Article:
Next up was installing the RAM and the Video Card:
I didn’t take a picture of the hard drive installation process, but this is a “tool-less” case in that the hard drive cages come out with little effort and popping in hard drives was cake. The same can be said of the blu-ray drive bay, though removing the face plate was a little bit of a bitch. Next up was putting in the power supply:
Then we tackled the wiring. I didn’t take a photo of the back side of the case, but there are the rubber grommets on next to the motherboard where you can feed wires through, and the back side has a recessed area where you can get all of your cables in order without having them take up the bulk of the empty space in the case (or block air flow).
The next step saw us hooking up the radiator. It came packaged with two fans, and my Dad had a couple of extra fans lying around, so we set it up in a “push-pull” fashion. This means that the two fans on the bottom of the radiator pull air towards it, and the two on the top push air out of the case. Or maybe it’s vice versa, but either way, there are four fans surrounding the radiator that we mounted at the top of the case:
Here’s a view of the case after replacing the top and front panels. You can also see the blu-ray drive has been installed:
Next up, attaching the pump to the processor:
The process was finished late last night, and then I started installing Windows 8.1 and its updates. I crashed out early this AM and then set about installing all of my programs from there this afternoon. I’m still downloading and installing games at this point, but the bulk of the project is finished. It’s been a long ride and a learning experience but it was a lot of fun and I’m thrilled with the end result. The only qualm I have is that the top panel has some fan controls for the fans that came pre-installed on the case, and the controller doesn’t seem to work. It’s not a huge deal, but we did troubleshoot it and all signs point to a small circuit board that controls the fan speeds. We by passed the controller and still got power to those fans, but now I can’t use the top panel’s control buttons. Again, not a huge deal but frustrating when you pay $150 for a case and can’t really test that out until everything’s already installed.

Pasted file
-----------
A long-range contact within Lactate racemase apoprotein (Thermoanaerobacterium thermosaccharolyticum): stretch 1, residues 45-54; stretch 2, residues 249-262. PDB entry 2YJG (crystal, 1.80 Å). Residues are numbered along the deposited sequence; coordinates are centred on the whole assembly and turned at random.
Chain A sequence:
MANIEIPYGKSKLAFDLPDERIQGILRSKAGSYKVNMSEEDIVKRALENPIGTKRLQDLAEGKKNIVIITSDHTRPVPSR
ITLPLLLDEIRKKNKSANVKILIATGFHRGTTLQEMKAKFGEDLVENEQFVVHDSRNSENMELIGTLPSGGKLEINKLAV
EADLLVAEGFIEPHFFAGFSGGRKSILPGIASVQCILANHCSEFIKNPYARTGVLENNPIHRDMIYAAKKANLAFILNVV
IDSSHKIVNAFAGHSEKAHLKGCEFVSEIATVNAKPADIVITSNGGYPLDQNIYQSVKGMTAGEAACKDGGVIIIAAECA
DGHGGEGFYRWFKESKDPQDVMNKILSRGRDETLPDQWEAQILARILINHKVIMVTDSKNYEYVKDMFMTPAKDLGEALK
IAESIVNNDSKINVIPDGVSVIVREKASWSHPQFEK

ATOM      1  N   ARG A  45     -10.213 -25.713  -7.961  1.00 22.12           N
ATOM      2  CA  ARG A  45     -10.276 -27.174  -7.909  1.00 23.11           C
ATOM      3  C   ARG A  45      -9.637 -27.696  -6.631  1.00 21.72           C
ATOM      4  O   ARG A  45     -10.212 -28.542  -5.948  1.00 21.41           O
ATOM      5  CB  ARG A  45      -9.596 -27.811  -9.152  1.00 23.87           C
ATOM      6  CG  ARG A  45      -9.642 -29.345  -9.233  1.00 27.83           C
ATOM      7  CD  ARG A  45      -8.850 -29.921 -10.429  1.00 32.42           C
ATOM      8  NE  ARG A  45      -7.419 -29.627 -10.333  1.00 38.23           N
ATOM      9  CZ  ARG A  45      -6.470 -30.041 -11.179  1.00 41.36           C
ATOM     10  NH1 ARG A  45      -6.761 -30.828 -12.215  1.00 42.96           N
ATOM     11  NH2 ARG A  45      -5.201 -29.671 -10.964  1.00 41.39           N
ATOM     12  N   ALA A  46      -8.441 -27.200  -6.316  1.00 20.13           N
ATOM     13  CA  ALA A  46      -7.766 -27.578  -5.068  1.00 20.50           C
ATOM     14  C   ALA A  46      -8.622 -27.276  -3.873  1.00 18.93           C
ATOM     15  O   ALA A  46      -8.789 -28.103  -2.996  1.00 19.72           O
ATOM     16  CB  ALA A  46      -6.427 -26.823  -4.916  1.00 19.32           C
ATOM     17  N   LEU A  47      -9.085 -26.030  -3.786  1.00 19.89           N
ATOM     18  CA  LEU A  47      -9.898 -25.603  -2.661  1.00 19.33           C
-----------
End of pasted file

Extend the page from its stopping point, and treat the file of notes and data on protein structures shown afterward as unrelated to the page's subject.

So there you have it. Hopefully that’s a good excuse for my absence. I should also mention that there were some screens/photos that I lost in the process, so some of the posts I had in the works are fubar now, but I’m going to try and get back to my regular posting schedule from here on out. See ya around.
It seems that the fan controller issue I described earlier in this post wasn’t a problem at all. There was a bunch of wires that were already bundled on the side of the case that lead down from the ports and fan controller board on top. Most of these wires plugged directly into the motherboard, but the power supply for the fan controller was hidden among them. I had noticed it before while we were doing the build but it was thought to be for something else, and then forgotten. Once we connected that to the power supply, viola, the fan speed/LED controls worked, and now the fans are pushing harder, along with the LED’s shining brighter. Total derp moment, but it’s now fixed and I am pleased to know that the case was a great purchase (it was already, but that was annoying when I thought the controller was faulty). Here’s an updated picture:
6 thoughts on “My First From Scratch PC Build”
Looks good. I built my first one several years ago and I’d never go back to pre-built. The process is a lot easier than most expect and I find enjoyable.
Also, nice hand/arm. You should be a model!
That’s my dad’s arm. I’m sleeved.
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Hope you enjoy your new built computer. I always feel good when I build a new one.
Yeah, you want the top fans blowing out. That’s where heat collects. Sucks to hear about the fan controls though.
May have found the issue. Further testing needed.